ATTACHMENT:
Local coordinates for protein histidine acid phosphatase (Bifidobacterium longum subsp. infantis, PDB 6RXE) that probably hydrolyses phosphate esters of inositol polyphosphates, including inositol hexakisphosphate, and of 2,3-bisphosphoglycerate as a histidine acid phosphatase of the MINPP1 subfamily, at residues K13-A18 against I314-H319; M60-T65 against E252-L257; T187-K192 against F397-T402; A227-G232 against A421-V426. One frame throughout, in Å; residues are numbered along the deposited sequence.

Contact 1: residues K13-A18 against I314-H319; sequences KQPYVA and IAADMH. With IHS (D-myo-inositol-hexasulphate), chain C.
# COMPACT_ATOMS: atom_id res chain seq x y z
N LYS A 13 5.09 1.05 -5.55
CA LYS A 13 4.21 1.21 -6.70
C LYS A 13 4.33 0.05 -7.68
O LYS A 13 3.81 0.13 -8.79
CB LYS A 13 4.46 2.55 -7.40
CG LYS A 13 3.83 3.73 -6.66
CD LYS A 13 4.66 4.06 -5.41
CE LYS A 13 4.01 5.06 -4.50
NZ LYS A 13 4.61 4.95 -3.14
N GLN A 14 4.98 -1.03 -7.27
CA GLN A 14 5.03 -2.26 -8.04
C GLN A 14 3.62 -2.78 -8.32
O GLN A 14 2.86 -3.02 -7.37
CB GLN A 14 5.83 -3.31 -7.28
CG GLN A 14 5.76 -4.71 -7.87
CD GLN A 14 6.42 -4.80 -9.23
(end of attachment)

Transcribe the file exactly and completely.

Local coordinates for protein histidine acid phosphatase (Bifidobacterium longum subsp. infantis, PDB 6RXE) that probably hydrolyses phosphate esters of inositol polyphosphates, including inositol hexakisphosphate, and of 2,3-bisphosphoglycerate as a histidine acid phosphatase of the MINPP1 subfamily, at residues K13-A18 against I314-H319; M60-T65 against E252-L257; T187-K192 against F397-T402; A227-G232 against A421-V426. One frame throughout, in Å; residues are numbered along the deposited sequence.

Contact 1: residues K13-A18 against I314-H319; sequences KQPYVA and IAADMH. With IHS (D-myo-inositol-hexasulphate), chain C.
# COMPACT_ATOMS: atom_id res chain seq x y z
N LYS A 13 5.09 1.05 -5.55
CA LYS A 13 4.21 1.21 -6.70
C LYS A 13 4.33 0.05 -7.68
O LYS A 13 3.81 0.13 -8.79
CB LYS A 13 4.46 2.55 -7.40
CG LYS A 13 3.83 3.73 -6.66
CD LYS A 13 4.66 4.06 -5.41
CE LYS A 13 4.01 5.06 -4.50
NZ LYS A 13 4.61 4.95 -3.14
N GLN A 14 4.98 -1.03 -7.27
CA GLN A 14 5.03 -2.26 -8.04
C GLN A 14 3.62 -2.78 -8.32
O GLN A 14 2.86 -3.02 -7.37
CB GLN A 14 5.83 -3.31 -7.28
CG GLN A 14 5.76 -4.71 -7.87
CD GLN A 14 6.42 -4.80 -9.23